By Dianna Young
In many respects, living with a dog is the same no matter whether the animal is a 150-pound Rottweiler or a four-pound Mexican Chihuahua. A dog is a dog. Dogs think like dogs, behave like dogs, learn the way dogs learn. They all need the same kind of structure in order to live satisfying lives.
In many other respects, however, living with large or small breeds is not the same. Life with each has its own nuances.
For example, a thing we have a tendency to do with toy breeds, because they’re cute and cuddly, is carry them to a lot of the places they go. Although that’s fun to do, and in part is why we enjoy having toy breeds — so we can cuddle them — we need to give them a healthy dose of what it’s like to be treated like a real dog.
Among the dogs I personally own is a four-pound Chihuahua puppy. And I understand it’s critical that when I take her out in the world to experience life that she experience it on her own four feet. So I intentionally take her places on her leash even though it might be more convenient just to pick her up and pack her under one arm when we’re walking around.
Saturdays, for example, when I take her to the dog-obedience classes that I conduct, I might carry her during some portions of the classes. But when we arrive at the training site, she gets out of the car and walks into the class on her own feet. This teaches her to meet the world on its own terms, a skill she will have to develop if she is to live a happy and successful life. This tiny tyke is really something to see, by the way, when she walks boldly into class full of larger dogs, brimming with all the newly acquired confidence she’s attained by learning that she can mingle with the other dogs as a part of their group.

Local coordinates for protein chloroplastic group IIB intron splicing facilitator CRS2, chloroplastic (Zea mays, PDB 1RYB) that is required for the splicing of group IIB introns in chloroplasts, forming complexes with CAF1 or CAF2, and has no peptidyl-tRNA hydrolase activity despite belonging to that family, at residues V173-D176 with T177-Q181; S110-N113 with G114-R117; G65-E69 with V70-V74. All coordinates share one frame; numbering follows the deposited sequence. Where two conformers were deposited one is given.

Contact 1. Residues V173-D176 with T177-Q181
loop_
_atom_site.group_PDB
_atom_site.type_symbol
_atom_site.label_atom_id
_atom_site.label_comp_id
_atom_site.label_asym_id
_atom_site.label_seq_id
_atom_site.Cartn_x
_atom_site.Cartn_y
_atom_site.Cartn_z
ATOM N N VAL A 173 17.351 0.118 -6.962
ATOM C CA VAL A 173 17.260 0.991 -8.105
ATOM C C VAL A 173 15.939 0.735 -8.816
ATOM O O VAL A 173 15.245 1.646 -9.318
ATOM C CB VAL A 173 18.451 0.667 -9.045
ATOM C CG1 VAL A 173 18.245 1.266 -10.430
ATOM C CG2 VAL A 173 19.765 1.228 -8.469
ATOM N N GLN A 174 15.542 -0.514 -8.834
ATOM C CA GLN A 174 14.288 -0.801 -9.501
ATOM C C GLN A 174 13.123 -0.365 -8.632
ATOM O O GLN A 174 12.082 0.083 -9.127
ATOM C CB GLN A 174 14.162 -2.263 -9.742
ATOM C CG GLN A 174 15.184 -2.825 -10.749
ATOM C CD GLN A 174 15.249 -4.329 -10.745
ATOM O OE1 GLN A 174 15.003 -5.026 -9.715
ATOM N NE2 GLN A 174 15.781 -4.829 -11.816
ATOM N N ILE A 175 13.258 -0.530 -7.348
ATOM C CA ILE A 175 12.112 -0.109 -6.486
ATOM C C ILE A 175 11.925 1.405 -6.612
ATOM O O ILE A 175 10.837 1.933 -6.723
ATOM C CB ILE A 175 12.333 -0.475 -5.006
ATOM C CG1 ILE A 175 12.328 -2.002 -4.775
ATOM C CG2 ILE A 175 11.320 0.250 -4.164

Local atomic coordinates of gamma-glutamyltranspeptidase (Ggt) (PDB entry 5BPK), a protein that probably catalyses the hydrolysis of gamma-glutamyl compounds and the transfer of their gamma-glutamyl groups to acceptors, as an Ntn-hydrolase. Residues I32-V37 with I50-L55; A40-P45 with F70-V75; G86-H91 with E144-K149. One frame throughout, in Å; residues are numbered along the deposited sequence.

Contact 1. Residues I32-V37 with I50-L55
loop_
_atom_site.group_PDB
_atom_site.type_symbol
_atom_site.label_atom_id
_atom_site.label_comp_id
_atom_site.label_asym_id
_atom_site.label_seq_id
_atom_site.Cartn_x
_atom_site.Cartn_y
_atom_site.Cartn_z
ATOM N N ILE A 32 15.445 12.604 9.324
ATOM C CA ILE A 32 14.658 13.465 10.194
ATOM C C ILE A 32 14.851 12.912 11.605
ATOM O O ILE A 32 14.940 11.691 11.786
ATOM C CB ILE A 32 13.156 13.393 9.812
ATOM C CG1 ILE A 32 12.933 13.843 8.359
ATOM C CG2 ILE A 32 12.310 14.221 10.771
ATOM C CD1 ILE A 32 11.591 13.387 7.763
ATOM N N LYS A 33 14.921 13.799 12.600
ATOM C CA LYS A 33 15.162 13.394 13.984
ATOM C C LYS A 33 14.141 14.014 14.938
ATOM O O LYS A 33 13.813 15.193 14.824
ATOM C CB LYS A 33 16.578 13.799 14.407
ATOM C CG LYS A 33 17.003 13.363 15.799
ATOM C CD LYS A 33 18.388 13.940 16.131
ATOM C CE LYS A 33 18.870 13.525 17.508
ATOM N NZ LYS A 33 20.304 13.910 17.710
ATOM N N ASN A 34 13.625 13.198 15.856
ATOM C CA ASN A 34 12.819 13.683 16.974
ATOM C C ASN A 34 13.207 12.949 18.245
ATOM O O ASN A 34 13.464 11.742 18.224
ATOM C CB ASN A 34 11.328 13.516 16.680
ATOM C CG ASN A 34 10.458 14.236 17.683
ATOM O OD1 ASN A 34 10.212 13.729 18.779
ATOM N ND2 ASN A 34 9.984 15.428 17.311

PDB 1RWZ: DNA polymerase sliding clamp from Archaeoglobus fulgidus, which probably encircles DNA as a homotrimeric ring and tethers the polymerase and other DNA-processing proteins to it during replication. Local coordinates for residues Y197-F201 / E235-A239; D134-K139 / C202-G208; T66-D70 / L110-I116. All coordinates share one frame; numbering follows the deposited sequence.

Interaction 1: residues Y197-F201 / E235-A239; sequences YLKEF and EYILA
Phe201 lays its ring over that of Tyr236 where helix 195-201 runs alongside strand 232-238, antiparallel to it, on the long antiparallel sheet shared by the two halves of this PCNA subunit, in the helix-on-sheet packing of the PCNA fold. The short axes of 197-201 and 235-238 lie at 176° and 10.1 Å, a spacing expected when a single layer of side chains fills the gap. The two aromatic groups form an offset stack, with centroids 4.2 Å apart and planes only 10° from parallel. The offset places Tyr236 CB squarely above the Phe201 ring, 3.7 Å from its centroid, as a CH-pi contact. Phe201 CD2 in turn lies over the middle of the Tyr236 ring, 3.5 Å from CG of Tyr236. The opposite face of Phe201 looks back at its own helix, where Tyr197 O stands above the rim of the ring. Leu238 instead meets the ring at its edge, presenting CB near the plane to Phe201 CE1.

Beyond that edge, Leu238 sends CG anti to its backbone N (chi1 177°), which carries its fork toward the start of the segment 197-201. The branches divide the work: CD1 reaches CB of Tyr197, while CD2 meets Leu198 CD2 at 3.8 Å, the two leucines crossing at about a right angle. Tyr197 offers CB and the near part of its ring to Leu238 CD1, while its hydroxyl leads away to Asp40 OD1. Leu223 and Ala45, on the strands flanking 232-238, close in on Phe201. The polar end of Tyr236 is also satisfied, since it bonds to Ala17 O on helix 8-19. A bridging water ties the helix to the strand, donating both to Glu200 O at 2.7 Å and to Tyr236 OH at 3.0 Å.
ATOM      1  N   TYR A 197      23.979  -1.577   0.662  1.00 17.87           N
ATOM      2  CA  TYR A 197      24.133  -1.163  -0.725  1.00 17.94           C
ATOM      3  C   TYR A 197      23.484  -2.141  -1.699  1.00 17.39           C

If she spent all of her time there in my arms, it very likely would send her — and maybe some of the other dogs — the wrong message.
That brings me to a question that owners of toy breeds often ask, and that is how you as the leader should react if you think your tiny dog is threatened by a larger animal.
Here is the way I handle it. In an emergency, as a very last resort, I might pick up my dog to keep her from harm. In a perfect world, however, if I saw danger approaching I would get the two of us out of harm’s way by simply walking both of us out of the line of fire.
Picking up your toy breed to keep it safe sends a couple of messages you probably aren’t intending to send. One, if you whisk the toy breed off the ground and into the air, you’ve just identified your dog as prey. You have increased the intensify of the other dog’s prey drive by doing that.
Two, if your dog wasn’t already afraid of this oncoming dog, then you’ve just taught her to be afraid. Believe it or not, the message you send when you whisk her off the ground is that you’re also afraid. Where she might have been only mildly worried before, now she’s really frightened, because she thinks you are frightened. No matter what the size of your dog, any time the pack leader — that’s you — becomes weak and afraid, your dog becomes afraid, too.
By not “rescuing” my dog all the time, I help to build her self-confidence and to build her confidence and trust in me.
Dianna Young is a certified, professional dog trainer and canine behaviorist from Camano Island, where she operates Camano Island Kennels Dog Boarding and Training Facility. She can be reached at (360) 387-DOGS or at firstname.lastname@example.org. Her web site address is http://www.camanoislandkennels.com. Or visit us at facebook.